Unvaccinated Delta Employees to Face Increased Health Insurance Premiums

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Delta is raising the cost of its health insurance to cover COVID infections.

With the full FDA approval of the Pfizer COVID-19 vaccine, companies around the United States are starting to lean more readily toward mandating vaccinations in all of their employees. Airlines, in parituclar, need to play it extremely safe, lest another outbreak cripple their business yet again. Some airlines have already begun imposing mandates, while others, such as Delta Airlines, have opted to steer their employees toward vaccination in another way.

In an announcement to employees on Wednesday, Delta CEO Ed Bastian said that starting November 1, all employees that have declined to receive a COVID-19 vaccination (verifiable medical excuses presumably notwithstanding), will see a $200 premium increase in their company-issued health insurance. According to Bastian, this change is a preventative measure that would allow the company to cover the costs of a potential COVID-19 infection in an unvaccinated employee. In addition to this rule, unvaccinated employees are also required to wear masks at all times indoors and submit to weekly COVID screenings.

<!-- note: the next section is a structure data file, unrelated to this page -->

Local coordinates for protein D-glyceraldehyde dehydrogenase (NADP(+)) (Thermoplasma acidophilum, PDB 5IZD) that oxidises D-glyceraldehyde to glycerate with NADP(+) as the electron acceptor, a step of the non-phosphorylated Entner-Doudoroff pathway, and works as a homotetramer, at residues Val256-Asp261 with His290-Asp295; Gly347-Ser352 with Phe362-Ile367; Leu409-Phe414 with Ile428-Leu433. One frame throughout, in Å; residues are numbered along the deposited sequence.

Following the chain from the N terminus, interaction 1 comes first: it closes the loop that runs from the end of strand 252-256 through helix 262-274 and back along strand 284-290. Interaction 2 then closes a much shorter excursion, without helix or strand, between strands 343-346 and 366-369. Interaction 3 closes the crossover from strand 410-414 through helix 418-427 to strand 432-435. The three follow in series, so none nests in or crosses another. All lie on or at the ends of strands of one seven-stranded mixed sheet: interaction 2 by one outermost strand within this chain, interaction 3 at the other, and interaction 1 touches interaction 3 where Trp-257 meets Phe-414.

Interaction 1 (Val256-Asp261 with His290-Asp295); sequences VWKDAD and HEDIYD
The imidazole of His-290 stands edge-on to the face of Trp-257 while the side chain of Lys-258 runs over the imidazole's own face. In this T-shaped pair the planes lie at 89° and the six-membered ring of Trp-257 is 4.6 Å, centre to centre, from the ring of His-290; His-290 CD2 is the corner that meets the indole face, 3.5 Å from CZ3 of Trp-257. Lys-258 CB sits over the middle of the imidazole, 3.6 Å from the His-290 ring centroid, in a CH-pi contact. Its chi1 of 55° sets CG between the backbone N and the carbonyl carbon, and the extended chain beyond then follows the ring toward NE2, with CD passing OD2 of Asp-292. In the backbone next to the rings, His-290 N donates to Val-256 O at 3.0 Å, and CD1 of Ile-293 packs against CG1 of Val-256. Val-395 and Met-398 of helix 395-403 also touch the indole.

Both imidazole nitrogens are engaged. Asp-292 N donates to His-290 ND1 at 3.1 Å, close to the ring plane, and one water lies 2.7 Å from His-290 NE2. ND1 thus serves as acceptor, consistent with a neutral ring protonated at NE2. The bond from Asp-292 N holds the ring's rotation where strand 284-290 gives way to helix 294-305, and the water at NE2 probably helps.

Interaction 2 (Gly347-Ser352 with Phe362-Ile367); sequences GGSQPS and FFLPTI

“The average hospital stay for COVID-19 has cost Delta $50,000 per person,” Bastian said in an employee memo. “This surcharge will be necessary to address the financial risk the decision to not vaccinate is creating for our company. In recent weeks since the rise of the B.1.617.2 variant, all Delta employees who have been hospitalized with COVID were not fully vaccinated.”

The memo also added that, starting September 30, “in compliance with state and local laws, COVID pay protection will only be provided to fully vaccinated individuals who are experiencing a breakthrough infection.”

Bastian clarified that approximately 75% of all of Delta’s workforce has been fully vaccinated against COVID-19, and for good reason, as the “aggressiveness of the [delta] variant means we need to get many more of our people vaccinated, and as close to 100 percent as possible.”

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